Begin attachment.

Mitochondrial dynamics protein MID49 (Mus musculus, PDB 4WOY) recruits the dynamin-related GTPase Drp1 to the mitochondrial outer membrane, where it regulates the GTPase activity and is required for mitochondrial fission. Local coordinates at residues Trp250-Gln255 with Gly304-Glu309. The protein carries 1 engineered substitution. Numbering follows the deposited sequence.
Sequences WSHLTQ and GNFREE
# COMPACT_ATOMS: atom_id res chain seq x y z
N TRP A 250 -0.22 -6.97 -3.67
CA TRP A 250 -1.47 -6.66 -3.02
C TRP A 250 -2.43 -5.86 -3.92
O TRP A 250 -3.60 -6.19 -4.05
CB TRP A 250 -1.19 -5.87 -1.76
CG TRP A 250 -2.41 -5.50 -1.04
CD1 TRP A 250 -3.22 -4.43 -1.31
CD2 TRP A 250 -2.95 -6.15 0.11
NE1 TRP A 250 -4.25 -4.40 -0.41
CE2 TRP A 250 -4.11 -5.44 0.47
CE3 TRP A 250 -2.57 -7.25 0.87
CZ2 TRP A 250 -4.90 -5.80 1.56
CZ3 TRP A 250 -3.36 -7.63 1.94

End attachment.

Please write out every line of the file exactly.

Mitochondrial dynamics protein MID49 (Mus musculus, PDB 4WOY) recruits the dynamin-related GTPase Drp1 to the mitochondrial outer membrane, where it regulates the GTPase activity and is required for mitochondrial fission. Local coordinates at residues Trp250-Gln255 with Gly304-Glu309. The protein carries 1 engineered substitution. Numbering follows the deposited sequence.
Sequences WSHLTQ and GNFREE
# COMPACT_ATOMS: atom_id res chain seq x y z
N TRP A 250 -0.22 -6.97 -3.67
CA TRP A 250 -1.47 -6.66 -3.02
C TRP A 250 -2.43 -5.86 -3.92
O TRP A 250 -3.60 -6.19 -4.05
CB TRP A 250 -1.19 -5.87 -1.76
CG TRP A 250 -2.41 -5.50 -1.04
CD1 TRP A 250 -3.22 -4.43 -1.31
CD2 TRP A 250 -2.95 -6.15 0.11
NE1 TRP A 250 -4.25 -4.40 -0.41
CE2 TRP A 250 -4.11 -5.44 0.47
CE3 TRP A 250 -2.57 -7.25 0.87
CZ2 TRP A 250 -4.90 -5.80 1.56
CZ3 TRP A 250 -3.36 -7.63 1.94